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To Cut a Long Story Short
ISBN 006018552X / 9780060185527 / 0-06-018552-X
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To Cut a Long Story Short reads like a series of modern fairy tales. In each story, Jeffrey Archer presents a moral problem, and a character finds himself tested in a dark hour. Evil manifests itself in the form of selfish relatives, corrupt cops, racist men. Good arrives in the form of unselfish minor characters who suddenly emerge as the real center of the story, or lost souls who come out the other side of corruption and renounce their old ways.
In "The Endgame" Cornelius Barrington decides to fake a bankruptcy. As one of the richest men in his small town, he hopes his sudden plunge into poverty will reveal the true character of his friends and relatives. He calls in debts, asks to borrow money from those he has lent to in the past, only to be turned away time and again.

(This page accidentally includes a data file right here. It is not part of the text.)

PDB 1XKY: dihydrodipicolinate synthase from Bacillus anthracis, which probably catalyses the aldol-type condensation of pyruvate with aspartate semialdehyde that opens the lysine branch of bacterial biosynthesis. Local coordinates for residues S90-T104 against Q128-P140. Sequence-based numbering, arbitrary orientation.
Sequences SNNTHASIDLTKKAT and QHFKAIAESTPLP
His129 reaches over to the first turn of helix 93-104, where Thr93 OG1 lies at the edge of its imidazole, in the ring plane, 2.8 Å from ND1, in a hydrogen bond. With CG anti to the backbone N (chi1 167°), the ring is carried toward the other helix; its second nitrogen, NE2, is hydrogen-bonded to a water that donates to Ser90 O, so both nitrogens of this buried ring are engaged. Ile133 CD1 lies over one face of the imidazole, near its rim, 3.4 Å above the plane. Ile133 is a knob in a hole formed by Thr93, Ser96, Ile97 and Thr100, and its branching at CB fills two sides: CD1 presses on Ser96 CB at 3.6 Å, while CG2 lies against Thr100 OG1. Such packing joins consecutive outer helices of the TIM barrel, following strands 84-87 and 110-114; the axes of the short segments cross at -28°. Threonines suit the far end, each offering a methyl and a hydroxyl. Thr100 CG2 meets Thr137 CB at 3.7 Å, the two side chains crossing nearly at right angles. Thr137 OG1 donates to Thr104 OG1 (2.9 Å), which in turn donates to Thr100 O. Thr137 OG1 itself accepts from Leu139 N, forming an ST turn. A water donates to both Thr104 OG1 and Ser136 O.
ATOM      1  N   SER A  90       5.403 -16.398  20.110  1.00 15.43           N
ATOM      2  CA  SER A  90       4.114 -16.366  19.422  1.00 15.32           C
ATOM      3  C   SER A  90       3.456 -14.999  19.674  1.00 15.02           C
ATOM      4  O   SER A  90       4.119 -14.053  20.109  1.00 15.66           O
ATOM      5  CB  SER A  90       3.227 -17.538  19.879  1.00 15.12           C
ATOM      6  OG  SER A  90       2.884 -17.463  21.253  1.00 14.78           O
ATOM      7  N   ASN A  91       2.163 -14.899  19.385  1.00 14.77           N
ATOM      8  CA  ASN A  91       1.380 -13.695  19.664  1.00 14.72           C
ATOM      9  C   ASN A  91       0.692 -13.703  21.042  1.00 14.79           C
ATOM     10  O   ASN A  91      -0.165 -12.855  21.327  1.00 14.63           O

After lunch Cornelius took a bus into town--a novel experience. It was some time before he located a bus stop, and then he discovered that the conductor didn't have change for a twenty pound note. His first call after he had been dropped off in the town centre was to the local estate agent, who didn't seem surprised to see him. Cornelius was delighted to find how quickly the rumour of his financial demise must be spreading."The Endgame" is a complex tale with a clear message. Not all the stories in To Cut a Long Story Short attempt such weightiness. "The Expert Witness" is a delightful parody of the legal system, a portrait of two pub mates--a lawyer and an expert witness--who often find themselves facing off in the courtroom, pretending not to know each other. Certain pieces (glimpses, vignettes) last a mere two pages, but whatever the length or weight of the story, throughout this collection Archer has a light touch, a quick wit, and a thorough understanding of the mechanics of suspense. --Emily White [via]